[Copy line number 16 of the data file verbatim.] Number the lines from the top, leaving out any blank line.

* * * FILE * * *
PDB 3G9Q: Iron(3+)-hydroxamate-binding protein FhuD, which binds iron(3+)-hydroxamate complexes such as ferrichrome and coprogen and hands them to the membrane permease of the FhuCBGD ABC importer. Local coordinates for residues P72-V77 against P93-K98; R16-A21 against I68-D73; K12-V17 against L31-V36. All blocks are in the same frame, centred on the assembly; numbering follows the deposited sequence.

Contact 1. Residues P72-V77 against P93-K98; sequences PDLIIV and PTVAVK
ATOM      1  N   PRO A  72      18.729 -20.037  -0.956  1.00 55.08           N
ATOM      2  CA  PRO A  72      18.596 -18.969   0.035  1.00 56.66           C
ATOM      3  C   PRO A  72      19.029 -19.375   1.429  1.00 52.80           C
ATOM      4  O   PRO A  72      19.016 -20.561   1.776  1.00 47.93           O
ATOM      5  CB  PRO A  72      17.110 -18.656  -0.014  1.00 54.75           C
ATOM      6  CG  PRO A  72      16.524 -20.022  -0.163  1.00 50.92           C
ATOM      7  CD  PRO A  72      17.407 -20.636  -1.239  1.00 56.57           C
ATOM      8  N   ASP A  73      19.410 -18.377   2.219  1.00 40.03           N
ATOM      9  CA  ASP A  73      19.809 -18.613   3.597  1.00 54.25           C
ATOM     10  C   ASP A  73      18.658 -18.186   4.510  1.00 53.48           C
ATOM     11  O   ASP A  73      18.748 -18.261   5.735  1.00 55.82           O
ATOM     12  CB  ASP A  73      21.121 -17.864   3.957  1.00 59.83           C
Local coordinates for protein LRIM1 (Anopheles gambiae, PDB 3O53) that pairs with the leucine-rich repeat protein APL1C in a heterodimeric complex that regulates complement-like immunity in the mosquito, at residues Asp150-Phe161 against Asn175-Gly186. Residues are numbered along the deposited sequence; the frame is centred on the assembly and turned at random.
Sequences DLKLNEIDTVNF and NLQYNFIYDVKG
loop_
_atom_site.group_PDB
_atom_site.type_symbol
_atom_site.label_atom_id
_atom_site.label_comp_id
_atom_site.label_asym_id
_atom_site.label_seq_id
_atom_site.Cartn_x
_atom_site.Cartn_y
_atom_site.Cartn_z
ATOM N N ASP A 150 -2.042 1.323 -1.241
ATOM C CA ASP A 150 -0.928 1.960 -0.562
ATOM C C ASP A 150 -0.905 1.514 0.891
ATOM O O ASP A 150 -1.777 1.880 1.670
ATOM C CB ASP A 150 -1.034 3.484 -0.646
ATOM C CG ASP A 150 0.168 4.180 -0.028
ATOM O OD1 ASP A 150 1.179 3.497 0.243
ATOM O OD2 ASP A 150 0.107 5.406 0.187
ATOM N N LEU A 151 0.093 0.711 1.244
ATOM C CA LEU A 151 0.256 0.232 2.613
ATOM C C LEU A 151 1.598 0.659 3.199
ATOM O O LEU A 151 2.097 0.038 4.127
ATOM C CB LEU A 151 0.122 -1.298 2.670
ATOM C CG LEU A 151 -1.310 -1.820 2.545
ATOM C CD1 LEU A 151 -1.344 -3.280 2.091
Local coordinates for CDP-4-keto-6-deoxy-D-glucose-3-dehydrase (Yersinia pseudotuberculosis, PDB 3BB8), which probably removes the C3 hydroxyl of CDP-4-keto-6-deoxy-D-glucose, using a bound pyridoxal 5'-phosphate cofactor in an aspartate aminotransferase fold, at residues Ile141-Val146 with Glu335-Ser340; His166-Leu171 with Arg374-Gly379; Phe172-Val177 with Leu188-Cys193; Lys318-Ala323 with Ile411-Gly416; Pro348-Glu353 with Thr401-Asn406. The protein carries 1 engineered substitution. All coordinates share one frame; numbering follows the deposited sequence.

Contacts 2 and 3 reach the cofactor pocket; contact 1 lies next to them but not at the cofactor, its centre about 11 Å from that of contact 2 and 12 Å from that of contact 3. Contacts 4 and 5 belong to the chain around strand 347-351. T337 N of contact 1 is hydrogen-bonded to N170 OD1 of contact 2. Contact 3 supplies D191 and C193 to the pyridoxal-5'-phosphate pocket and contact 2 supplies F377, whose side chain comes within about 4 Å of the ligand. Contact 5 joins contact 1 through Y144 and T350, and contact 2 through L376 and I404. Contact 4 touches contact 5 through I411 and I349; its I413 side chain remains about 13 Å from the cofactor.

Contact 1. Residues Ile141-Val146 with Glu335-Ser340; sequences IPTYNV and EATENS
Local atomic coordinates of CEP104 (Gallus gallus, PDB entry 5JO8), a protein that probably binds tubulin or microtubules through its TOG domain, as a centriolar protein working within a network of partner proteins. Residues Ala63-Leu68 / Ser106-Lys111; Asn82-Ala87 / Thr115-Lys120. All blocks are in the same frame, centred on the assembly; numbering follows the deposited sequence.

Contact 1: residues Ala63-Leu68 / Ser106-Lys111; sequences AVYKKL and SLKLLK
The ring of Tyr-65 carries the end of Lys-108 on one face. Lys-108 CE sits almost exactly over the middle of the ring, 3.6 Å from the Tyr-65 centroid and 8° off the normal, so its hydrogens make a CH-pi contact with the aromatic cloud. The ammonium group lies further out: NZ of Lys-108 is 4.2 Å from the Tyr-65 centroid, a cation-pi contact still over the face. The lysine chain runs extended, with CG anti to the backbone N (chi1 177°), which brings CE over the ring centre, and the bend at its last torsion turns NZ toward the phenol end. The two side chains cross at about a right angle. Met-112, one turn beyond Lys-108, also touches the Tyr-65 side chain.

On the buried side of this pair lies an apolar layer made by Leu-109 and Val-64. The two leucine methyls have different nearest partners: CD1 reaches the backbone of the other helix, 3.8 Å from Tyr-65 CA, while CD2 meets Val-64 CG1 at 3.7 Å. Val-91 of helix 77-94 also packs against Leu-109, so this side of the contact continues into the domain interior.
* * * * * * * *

Sequences DLKLNEIDTVNF and NLQYNFIYDVKG